Geomagnetism: Historical introduction
- David R. Barraclough
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Geomagnetism, the study and use of the magnetic field of the Earth, is one of the oldest branches of science and can be said to have begun with the discovery that a piece of lodestone (a naturally occurring, and usually naturally magnetized, form of magnetite, Fe3O4), when freely suspended or supported in some manner, always came to rest in a roughly north-south direction. The fact that lodestone attracts small pieces of iron was widely known by about the middle of the first millennium B.C., but its directional property in the Earth's magnetic field was not discovered until much later.
This article is a roughly chronological sketch of the most significant events in the history of geomagnetism from the discovery of this directive property until the end of the nineteenth century. For the present century no attempt has been made to be at all comprehensive and the choice of topics is no doubt strongly influenced by my own interests.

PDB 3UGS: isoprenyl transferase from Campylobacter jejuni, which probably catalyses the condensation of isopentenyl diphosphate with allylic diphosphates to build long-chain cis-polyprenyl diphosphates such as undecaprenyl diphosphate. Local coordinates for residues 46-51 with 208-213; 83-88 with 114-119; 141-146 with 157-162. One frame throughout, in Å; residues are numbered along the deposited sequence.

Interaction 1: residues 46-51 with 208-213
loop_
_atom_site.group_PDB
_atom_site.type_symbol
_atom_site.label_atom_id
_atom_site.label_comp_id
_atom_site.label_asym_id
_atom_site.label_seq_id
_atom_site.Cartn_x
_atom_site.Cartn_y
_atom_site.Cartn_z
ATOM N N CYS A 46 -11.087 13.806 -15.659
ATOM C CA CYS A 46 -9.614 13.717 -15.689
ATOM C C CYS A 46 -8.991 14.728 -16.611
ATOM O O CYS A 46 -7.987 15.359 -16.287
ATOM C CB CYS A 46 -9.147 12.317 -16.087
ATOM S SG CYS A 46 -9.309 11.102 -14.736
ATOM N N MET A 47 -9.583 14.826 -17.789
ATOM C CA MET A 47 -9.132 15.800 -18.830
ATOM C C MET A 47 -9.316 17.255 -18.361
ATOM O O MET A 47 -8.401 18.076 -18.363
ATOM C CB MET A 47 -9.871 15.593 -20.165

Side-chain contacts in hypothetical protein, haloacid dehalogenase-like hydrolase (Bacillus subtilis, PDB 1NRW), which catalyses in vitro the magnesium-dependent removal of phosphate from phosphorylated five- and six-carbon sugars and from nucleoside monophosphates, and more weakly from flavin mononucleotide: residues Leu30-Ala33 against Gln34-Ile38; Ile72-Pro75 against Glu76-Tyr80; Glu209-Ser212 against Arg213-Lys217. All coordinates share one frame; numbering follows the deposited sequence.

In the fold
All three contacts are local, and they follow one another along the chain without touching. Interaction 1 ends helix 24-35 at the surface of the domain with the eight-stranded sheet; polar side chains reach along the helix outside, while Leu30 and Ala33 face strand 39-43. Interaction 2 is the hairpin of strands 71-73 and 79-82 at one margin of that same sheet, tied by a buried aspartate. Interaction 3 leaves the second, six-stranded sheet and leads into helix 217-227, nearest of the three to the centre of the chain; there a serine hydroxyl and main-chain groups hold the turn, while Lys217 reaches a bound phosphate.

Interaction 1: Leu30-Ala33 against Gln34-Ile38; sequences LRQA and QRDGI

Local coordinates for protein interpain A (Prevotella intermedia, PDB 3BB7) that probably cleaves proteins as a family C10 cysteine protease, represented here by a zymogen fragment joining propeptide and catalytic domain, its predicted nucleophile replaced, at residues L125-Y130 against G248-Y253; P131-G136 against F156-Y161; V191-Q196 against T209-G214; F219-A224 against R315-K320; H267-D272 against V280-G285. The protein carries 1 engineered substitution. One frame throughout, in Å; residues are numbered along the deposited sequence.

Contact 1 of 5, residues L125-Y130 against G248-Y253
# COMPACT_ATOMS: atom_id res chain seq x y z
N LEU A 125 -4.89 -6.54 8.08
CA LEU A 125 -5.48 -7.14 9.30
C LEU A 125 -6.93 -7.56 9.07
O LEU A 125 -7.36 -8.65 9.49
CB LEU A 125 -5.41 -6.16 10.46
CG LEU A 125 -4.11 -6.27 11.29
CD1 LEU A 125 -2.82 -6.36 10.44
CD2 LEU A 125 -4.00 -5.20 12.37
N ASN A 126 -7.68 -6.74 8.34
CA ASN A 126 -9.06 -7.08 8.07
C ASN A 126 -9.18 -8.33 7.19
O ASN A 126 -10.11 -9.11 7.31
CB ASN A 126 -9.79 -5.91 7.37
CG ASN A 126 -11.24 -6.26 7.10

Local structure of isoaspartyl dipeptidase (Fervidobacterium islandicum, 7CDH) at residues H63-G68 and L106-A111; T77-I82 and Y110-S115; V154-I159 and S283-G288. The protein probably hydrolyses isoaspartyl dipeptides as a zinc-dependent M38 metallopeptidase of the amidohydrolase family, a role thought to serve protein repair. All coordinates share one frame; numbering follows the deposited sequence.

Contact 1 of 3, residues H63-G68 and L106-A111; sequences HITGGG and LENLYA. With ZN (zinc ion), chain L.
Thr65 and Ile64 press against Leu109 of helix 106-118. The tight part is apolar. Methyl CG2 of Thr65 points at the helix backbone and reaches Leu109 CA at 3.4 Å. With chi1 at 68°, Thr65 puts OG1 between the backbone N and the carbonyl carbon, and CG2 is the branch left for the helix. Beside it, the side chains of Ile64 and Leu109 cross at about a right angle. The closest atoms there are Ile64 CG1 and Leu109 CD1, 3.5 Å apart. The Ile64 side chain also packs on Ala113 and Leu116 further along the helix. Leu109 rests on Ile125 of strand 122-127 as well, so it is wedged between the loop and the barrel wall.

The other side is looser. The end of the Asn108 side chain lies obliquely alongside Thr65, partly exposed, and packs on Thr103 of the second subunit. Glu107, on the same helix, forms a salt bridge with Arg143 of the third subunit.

The Magnetic Compass in China
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- Aeromagnetic Surveying; Archaeomagnetism; Geomagnetic Field: Elements; Geomagnetic Field: Measurement; Geomagnetic Field: Westward Drift; Geomagnetic Field, Main: Theory; Geomagnetic Field Analysis; Geomagnetic Measurement Techniques and Surveys; Geomagnetic Secular Variation: Direction and Intensity; Geomagnetic Secular Variation: Theory; Magnetostratigraphy; Paleomagnetism and Continental Drift: The Early Years; Paleomagnetism and Plate Tectonics; Satellite Magnetic Measurements; Seafloor Spreading: Magnetic Evidence; Spherical Harmonic Analysis.
- Geomagnetism: Historical introduction
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- pp 584-592
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- Encyclopedia of Earth Science
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- Springer US
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- Van Nostrand Reinhold
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